Tinder is a minefield. It’s also terrifyingly successful and popular, racking up 600m swipes every day. 600m!
None of this explains the varying sartorial and pictoral quality of some of its users – bearing in mind this is a looks-only app, you know, like Hot or Not, some of the looks beggar belief. So, we asked Tinder-pro and living dandy (aka research consultant for luxury and prestige brands) Winston Chesterfield, below, to talk us through what worked and indeed works for him.
My normal style is fairly formal. I wear suits everyday, and love accessorising with pocket squares and tie-clips.
However, my view on attraction is that it is all about balance. Presenting only my ‘working best’ side isn’t exactly truly representative - I don’t wear three-piece suits on a boat in Greece - nor is it very appealing to women. Stiffness in attire is not attractive, it seems.
I have been on Tinder a couple of months. I chose a selection of photographs that provided a balanced picture of my lifestyle, providing the ladies with a suite of situations in which she can visualize being with you. It also serves to add interest and depth to your character; a man of evening functions, of important business, of travel and one who enjoys his leisure. In other words: a knight in non-shiny wool.
Different variations of black tie were very popular with the ladies. These formal pictures attracted commentary of admiration and intrigue, with women approaching the conversation from the point of view that I was something of an international cad who wore evening dress regularly. It was clearly very important that I was seen to be comfortable wearing it, having fun and not trussed up in a black wool strait jacket. Holding a drink and chewing a cigar may make me seem like a bit of a playboy, but it sparked something in the matches.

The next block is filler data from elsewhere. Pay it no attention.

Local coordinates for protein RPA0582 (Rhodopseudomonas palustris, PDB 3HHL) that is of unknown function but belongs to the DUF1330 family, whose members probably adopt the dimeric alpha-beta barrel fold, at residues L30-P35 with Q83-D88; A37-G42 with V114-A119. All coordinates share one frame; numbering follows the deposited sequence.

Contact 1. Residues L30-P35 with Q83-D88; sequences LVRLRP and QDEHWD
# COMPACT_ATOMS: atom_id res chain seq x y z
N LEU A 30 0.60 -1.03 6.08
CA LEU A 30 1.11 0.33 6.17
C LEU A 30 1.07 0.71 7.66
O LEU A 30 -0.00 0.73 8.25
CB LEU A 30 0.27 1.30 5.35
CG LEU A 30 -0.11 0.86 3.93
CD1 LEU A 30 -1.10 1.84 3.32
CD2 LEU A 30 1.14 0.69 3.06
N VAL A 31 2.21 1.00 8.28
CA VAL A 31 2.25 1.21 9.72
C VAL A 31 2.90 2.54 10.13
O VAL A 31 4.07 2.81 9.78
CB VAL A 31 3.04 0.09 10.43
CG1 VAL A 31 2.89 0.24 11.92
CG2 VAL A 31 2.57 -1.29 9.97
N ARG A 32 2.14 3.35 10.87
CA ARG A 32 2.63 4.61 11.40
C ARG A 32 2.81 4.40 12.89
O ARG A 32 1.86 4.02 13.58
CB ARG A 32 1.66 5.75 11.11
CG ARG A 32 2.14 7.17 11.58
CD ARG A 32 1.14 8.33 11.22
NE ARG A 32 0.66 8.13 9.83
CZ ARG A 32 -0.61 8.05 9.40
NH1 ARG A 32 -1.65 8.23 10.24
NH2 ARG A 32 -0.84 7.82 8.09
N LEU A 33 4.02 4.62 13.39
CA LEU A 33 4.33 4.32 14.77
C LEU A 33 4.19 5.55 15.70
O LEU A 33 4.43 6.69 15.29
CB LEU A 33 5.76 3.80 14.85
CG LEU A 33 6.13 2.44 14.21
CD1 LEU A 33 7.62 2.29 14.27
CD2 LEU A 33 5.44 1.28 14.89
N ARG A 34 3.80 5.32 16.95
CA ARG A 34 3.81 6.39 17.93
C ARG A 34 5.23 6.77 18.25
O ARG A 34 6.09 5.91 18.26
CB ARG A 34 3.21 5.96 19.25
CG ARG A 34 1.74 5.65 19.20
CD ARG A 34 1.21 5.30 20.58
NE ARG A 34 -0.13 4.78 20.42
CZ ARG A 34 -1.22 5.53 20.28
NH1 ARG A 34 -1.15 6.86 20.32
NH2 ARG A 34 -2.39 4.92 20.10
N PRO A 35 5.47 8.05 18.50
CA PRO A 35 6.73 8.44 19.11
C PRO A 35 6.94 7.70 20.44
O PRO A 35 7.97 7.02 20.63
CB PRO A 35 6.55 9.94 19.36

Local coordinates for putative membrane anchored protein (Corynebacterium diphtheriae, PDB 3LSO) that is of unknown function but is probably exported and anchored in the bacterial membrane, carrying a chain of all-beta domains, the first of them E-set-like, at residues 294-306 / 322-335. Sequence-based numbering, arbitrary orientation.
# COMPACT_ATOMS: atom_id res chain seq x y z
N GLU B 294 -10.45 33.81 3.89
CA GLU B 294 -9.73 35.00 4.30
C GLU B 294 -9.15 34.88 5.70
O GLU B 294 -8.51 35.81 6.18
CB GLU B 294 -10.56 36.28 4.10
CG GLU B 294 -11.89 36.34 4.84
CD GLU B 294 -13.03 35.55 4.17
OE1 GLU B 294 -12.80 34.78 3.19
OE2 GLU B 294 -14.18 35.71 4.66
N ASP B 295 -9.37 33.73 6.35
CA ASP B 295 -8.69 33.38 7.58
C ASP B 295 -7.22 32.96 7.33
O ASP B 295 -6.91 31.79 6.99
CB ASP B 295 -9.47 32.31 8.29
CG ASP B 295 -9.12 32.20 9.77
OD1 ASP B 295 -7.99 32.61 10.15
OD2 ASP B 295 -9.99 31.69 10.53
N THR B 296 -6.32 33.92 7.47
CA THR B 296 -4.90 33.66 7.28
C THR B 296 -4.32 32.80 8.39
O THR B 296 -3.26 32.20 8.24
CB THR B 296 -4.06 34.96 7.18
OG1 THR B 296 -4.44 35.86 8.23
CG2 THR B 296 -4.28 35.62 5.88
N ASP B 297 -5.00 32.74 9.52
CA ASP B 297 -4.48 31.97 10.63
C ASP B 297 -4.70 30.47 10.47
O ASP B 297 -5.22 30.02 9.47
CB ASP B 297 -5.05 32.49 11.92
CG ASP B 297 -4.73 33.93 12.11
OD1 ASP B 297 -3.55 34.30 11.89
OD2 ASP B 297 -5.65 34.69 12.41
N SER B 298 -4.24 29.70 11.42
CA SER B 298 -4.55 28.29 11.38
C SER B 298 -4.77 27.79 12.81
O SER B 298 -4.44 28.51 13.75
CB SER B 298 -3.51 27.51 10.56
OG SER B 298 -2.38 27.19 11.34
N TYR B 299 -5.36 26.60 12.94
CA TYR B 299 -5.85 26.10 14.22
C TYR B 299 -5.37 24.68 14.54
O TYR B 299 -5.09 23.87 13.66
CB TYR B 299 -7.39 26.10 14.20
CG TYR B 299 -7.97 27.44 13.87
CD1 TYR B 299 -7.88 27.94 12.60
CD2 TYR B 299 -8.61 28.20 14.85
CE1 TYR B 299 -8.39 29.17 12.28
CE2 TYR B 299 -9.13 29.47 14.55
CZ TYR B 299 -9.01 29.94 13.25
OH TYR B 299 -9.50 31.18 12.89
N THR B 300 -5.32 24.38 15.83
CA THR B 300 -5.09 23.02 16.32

Also highly appealing were pictures of me in suits (particularly three-piece) wearing ties, tie-clips and pocket squares. This kind of formality prompted the ladies to ask about my job, wondering exactly what kind of profession required such sartorial maturity. Some of them even mentioned that it was hard to find men who liked dressing properly and a notable number of these matches were very well-dressed women who had similar interests in art, music and fashion.
The casual outfits that worked best had either a continental coolness to them, or were distinctly British with a contemporary edge. Simplicity seems to be equivalent to sexiness in this context, although getting too casual didn’t work. This ‘weekend’ look worked best with the non-English ladies who saw the corduroy jacket, open shirt and V-neck as quintessentially ‘Brit boy’ – surprisingly less appealing to girls from the UK, who seemed to prefer a swarthy, international look.
Relaxed holiday pictures really help to balance out the formality of the rest of the collection. Some girls were relieved to see that I didn’t wear a jacket and pocket square all-day everyday - particularly in searing heat - and that I could kick back in a linen shirt, sunglasses and espadrilles. Though sunglasses were unpopular when used in isolation, if they can see your eyes in the other pictures, it didn’t seem to matter. Crucial to this picture is not to pout; it’s OK to look moody in other pictures, but if you can’t have a good time on holiday, where can you?
Note to the reader: should any of these take your fancy, Winston is on Tinder